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The first part of the title “2 V 2” is shorthand for an air-to-air engagement (air combat maneuvering) involving two aircraft against two other (presumably enemy) aircraft. But a pilot or aviation enthusiast familiar with the iconic F‑106 Delta Dart might be puzzled by the rest of the title. The Corsair II is a capable but unspectacular plow horse in comparison to the Delta Dart, one of the fastest fighter-interceptors ever built! Who in their right mind would conduct air-to-air training involving such grossly mismatched aircraft?
Fun facts: The supersonic F‑106 was introduced in 1956 to foil Soviet Strategic Bomber attacks. It could fly 1,500 mph. (Mach 2.3) and cruise supersonically for 500 miles! By the late ’80s, they were mostly flown by Air National Guard squadrons. They had air-to-air radar and missiles designed to knock down an inbound Soviet Bear bomber outside of visual range. Their main vulnerability was poor rearward visibility for the pilot, and a slower roll at low speed than the Corsair.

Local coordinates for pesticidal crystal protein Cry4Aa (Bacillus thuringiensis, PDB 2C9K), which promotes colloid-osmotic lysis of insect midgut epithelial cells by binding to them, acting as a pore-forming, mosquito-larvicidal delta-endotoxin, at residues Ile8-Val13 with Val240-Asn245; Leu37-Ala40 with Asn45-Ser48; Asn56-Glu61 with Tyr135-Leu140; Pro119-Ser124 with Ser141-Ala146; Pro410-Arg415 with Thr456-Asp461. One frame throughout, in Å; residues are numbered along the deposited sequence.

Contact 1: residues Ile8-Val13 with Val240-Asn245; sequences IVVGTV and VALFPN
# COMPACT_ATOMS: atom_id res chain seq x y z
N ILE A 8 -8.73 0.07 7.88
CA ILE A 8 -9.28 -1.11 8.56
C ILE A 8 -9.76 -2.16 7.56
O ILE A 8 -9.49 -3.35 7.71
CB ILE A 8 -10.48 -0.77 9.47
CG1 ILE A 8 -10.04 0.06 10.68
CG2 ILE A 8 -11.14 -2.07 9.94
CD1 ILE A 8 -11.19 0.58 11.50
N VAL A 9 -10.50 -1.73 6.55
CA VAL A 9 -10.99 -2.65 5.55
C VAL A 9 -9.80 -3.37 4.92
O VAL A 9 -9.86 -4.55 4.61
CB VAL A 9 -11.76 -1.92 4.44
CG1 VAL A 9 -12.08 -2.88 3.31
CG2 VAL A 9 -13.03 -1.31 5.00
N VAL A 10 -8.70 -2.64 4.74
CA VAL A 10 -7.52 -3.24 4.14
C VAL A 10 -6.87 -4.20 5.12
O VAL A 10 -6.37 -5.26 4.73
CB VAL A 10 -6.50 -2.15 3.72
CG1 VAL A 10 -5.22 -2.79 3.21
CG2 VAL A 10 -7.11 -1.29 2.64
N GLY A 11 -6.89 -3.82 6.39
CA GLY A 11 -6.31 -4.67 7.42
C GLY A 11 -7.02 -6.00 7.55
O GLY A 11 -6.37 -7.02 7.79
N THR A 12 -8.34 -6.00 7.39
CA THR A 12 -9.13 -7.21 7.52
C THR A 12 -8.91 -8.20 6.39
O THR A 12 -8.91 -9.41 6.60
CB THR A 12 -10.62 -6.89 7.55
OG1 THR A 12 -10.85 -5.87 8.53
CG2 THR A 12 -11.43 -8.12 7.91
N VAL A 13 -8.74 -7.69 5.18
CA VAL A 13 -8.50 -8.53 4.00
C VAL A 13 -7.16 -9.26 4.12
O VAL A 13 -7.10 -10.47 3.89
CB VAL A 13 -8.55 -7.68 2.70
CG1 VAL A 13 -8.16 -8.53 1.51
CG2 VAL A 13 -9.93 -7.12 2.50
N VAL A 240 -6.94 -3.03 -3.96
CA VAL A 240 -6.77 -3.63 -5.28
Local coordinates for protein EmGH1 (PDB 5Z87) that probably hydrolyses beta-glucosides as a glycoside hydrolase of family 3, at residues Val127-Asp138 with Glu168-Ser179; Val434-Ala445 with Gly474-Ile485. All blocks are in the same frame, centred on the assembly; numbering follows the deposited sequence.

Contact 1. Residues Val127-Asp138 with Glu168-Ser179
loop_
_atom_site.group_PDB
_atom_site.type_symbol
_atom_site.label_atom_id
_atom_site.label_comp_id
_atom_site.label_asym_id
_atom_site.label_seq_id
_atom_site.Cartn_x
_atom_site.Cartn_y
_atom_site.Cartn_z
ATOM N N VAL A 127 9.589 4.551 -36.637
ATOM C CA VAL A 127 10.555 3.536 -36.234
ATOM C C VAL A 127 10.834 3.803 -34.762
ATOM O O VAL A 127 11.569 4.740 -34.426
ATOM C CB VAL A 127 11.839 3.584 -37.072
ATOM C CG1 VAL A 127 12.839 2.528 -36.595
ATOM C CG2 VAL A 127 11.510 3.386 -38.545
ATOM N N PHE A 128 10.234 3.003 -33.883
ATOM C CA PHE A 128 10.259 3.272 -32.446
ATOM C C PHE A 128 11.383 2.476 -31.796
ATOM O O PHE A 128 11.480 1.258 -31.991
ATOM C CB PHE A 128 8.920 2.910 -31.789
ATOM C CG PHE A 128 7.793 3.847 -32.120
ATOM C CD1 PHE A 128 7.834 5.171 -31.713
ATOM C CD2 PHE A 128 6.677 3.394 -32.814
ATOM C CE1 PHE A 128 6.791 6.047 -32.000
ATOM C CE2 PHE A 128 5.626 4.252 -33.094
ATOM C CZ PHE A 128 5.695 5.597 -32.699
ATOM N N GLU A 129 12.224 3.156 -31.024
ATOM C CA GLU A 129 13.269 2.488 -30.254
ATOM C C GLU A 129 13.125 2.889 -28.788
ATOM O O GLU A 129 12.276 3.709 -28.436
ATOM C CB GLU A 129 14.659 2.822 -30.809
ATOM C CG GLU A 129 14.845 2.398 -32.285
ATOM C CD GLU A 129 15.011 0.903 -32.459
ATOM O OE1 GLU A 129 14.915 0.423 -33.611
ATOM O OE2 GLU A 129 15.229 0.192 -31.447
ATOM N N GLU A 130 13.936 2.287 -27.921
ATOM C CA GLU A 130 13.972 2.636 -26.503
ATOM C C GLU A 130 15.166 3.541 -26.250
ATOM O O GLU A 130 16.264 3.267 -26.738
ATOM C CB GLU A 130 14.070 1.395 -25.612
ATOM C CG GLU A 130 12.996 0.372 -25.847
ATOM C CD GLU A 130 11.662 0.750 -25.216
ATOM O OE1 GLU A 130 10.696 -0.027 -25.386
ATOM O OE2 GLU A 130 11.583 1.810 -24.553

The A-7E Corsair II was introduced in 1967. It was a subsonic light bomber with better technology than its contemporaries including an inertial navigation system and weapons control computer plus a HUD (heads-up-display). Its specialty was accurate (in the right hands) urban removal and breaking things. The under-powered Corsair usually carried one Sidewinder missile for self-defense. Air-to-air “dogfighting” was its weakest capability. Even its M61 Vulcan six‑barrel Gatling gun was optimized for air-to-ground strafing rather than against aircraft. It did have slightly better rearward visibility than the F-106 due to the shape of the canopy. (This would become important later in the day…) So it was an exciting surprise when our squadron Operations officer found an Air National Guard (ANG) unit willing to train with us.